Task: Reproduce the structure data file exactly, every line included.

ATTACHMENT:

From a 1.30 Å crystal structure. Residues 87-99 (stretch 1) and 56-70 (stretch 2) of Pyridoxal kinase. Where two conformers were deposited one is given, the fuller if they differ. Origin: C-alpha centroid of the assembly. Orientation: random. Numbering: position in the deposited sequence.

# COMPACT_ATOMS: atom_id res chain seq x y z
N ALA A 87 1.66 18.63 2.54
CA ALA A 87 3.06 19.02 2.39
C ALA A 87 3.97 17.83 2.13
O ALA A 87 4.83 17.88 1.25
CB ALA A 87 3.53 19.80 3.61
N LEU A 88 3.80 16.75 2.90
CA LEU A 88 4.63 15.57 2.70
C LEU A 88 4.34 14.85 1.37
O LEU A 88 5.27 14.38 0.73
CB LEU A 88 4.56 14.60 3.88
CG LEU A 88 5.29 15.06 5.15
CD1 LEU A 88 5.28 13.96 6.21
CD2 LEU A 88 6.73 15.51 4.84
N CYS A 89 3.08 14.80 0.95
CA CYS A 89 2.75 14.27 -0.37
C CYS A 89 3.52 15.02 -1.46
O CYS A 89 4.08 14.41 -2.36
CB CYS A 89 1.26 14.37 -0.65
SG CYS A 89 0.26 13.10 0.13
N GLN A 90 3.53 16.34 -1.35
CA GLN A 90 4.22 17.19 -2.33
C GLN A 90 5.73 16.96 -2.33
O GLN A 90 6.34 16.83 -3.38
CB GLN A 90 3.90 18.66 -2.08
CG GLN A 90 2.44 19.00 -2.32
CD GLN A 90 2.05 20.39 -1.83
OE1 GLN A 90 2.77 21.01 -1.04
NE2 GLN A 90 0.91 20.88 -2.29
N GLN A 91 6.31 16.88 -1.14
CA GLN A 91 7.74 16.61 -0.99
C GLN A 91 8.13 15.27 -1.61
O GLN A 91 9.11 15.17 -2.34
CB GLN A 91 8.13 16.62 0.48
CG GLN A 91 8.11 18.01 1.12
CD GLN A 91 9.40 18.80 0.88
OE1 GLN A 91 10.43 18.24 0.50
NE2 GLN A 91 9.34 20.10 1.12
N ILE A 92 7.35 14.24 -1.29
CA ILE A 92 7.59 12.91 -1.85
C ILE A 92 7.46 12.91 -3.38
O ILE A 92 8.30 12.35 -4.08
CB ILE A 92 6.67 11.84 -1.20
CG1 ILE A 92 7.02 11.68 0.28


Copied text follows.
From a 1.30 Å crystal structure. Residues 87-99 (stretch 1) and 56-70 (stretch 2) of Pyridoxal kinase. Where two conformers were deposited one is given, the fuller if they differ. Origin: C-alpha centroid of the assembly. Orientation: random. Numbering: position in the deposited sequence.

# COMPACT_ATOMS: atom_id res chain seq x y z
N ALA A 87 1.66 18.63 2.54
CA ALA A 87 3.06 19.02 2.39
C ALA A 87 3.97 17.83 2.13
O ALA A 87 4.83 17.88 1.25
CB ALA A 87 3.53 19.80 3.61
N LEU A 88 3.80 16.75 2.90
CA LEU A 88 4.63 15.57 2.70
C LEU A 88 4.34 14.85 1.37
O LEU A 88 5.27 14.38 0.73
CB LEU A 88 4.56 14.60 3.88
CG LEU A 88 5.29 15.06 5.15
CD1 LEU A 88 5.28 13.96 6.21
CD2 LEU A 88 6.73 15.51 4.84
N CYS A 89 3.08 14.80 0.95
CA CYS A 89 2.75 14.27 -0.37
C CYS A 89 3.52 15.02 -1.46
O CYS A 89 4.08 14.41 -2.36
CB CYS A 89 1.26 14.37 -0.65
SG CYS A 89 0.26 13.10 0.13
N GLN A 90 3.53 16.34 -1.35
CA GLN A 90 4.22 17.19 -2.33
C GLN A 90 5.73 16.96 -2.33
O GLN A 90 6.34 16.83 -3.38
CB GLN A 90 3.90 18.66 -2.08
CG GLN A 90 2.44 19.00 -2.32
CD GLN A 90 2.05 20.39 -1.83
OE1 GLN A 90 2.77 21.01 -1.04
NE2 GLN A 90 0.91 20.88 -2.29
N GLN A 91 6.31 16.88 -1.14
CA GLN A 91 7.74 16.61 -0.99
C GLN A 91 8.13 15.27 -1.61
O GLN A 91 9.11 15.17 -2.34
CB GLN A 91 8.13 16.62 0.48
CG GLN A 91 8.11 18.01 1.12
CD GLN A 91 9.40 18.80 0.88
OE1 GLN A 91 10.43 18.24 0.50
NE2 GLN A 91 9.34 20.10 1.12
N ILE A 92 7.35 14.24 -1.29
CA ILE A 92 7.59 12.91 -1.85
C ILE A 92 7.46 12.91 -3.38
O ILE A 92 8.30 12.35 -4.08
CB ILE A 92 6.67 11.84 -1.20
CG1 ILE A 92 7.02 11.68 0.28